Climate Connection

Sustainability & Social Justice

On Hawaiian Lands and the Movement for Sovereignty

“I’m for the kingdom, but not the monarchy,” someone once said to me in regards to Hawaiian sovereignty activism. It’s funny that to some of us these words would mean the same thing, but I knew what she implied. In Hawai’i, many of us know that the U.S. should not necessarily govern life here, and yet the old system isn’t exactly what we seek either. We seek independence without igniting old political inequities, moral dilemmas and family feuds. We seek Hawaiian sovereignty, but not necessarily as a kingdom.

Recently I came upon an apology over a post from a young man in a forum for We Are Maunakea, assuring everyone his relation to the Kamehameha’s (and his representing himself as kin to them) was no bid to rule, but simple pride of culture and history. His feeling the need to express this illustrates our communities continued acknowledgement of the kapu and ali’i systems, and the nervousness that can ensue between representing ha’aha’a (humility) and Hawaiian pride– and avoiding political feud and scandal, was interesting. In a culture where 97% of our ancestors were recently annihilated by disease and foreign intervention, where the ali’i lines are best remembered in our mo’okuauhau (genealogy chants), indeed most of us feel and are related, and countless remaining indigenous people trace their linage back to such lines. “Who will lead?” for most of us is a detraction from true Hawaiian sovereignty, rather than a legitimate political starting point.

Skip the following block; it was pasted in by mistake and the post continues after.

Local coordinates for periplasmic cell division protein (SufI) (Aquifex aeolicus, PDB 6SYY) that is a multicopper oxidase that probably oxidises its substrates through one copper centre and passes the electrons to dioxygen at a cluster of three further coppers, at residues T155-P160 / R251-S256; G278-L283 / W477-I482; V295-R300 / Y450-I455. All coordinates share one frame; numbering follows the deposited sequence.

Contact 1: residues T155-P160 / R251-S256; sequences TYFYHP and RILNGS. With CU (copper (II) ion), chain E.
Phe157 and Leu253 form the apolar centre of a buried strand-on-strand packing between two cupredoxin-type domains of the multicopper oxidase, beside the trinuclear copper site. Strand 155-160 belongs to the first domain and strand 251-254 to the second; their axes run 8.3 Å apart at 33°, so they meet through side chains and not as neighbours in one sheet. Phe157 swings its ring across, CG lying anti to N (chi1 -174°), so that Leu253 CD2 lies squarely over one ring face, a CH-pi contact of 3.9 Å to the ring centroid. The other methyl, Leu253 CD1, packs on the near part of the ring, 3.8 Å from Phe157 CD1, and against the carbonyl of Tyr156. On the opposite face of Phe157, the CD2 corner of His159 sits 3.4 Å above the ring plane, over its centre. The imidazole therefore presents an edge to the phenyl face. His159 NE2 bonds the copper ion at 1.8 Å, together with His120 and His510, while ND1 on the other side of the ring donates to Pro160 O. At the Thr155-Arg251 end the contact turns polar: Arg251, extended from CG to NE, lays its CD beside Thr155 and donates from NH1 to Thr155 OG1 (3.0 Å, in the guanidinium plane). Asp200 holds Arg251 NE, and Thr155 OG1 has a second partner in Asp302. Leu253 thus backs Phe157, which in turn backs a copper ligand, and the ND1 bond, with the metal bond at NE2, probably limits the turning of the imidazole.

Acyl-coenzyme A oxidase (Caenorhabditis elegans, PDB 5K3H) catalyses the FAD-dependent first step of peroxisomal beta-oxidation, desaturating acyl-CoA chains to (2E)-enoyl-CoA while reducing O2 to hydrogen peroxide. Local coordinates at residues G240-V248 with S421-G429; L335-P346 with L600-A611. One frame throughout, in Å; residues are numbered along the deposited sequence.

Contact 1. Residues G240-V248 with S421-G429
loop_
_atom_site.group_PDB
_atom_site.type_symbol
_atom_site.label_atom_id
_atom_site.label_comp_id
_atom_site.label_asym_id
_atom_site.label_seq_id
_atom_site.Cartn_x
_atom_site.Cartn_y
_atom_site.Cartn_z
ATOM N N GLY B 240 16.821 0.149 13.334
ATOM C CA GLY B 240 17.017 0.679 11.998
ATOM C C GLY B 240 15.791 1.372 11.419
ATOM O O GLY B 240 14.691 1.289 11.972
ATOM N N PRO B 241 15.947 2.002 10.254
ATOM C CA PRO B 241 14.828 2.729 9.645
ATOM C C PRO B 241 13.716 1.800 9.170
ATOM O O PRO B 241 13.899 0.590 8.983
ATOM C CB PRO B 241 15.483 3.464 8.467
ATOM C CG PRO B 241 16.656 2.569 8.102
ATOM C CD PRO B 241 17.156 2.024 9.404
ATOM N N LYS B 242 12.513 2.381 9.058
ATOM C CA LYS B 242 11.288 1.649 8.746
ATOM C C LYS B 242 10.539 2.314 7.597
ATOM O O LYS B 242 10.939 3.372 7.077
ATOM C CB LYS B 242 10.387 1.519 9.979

There are rumors and jokes of individuals and families who would like to hold power, and yet this is not what our culture is necessarily about or what it wholly means in my opinion to be a sovereignty activist. For myself, knowing Hawaiians are disproportionately displaced on our own land, that landholdings are illegitimate and available for Hawaiian occupancy, and that massive profits are being made from the disenfranchisement of native people and culture still today, these reasons alone make a case to consider the sovereignty movement as a solid trajectory. We may not know what such a place would look like, it likely would not resemble the past, but it would hopefully be designed by our influence to be better than the present, for our people, and for all people seeking humble land sustainability and ecologic harmony.

 

In Hawaii specifically -and really the continental US as a whole- all or a majority of land owned was stolen, and any acknowledgement of the legitimacy of that land further disenfranchises still living and displaced indigenous people (this is true all over the world). Beyond what a family or individual uses to subsistence farm or have a home office, people should probably never own land exceeding their own needs, especially while refugees still wander the earth.

One way to address land ownership in Hawai’i for example, would be nullifying ownership while allowing for stewardship (bids for settlement of those already here) and providing restitutions for indigenous people, by mediating land changeovers for certain previous holdings. Make all highly desirable, fertile land public property, while ensuring all people have moderate land parcels to sustain themselves and their families, or that those who decide to leave can recover some of the costs for resettlement elsewhere. Many people move here from mainland America with all they have, and should have enough to return home if they would like to.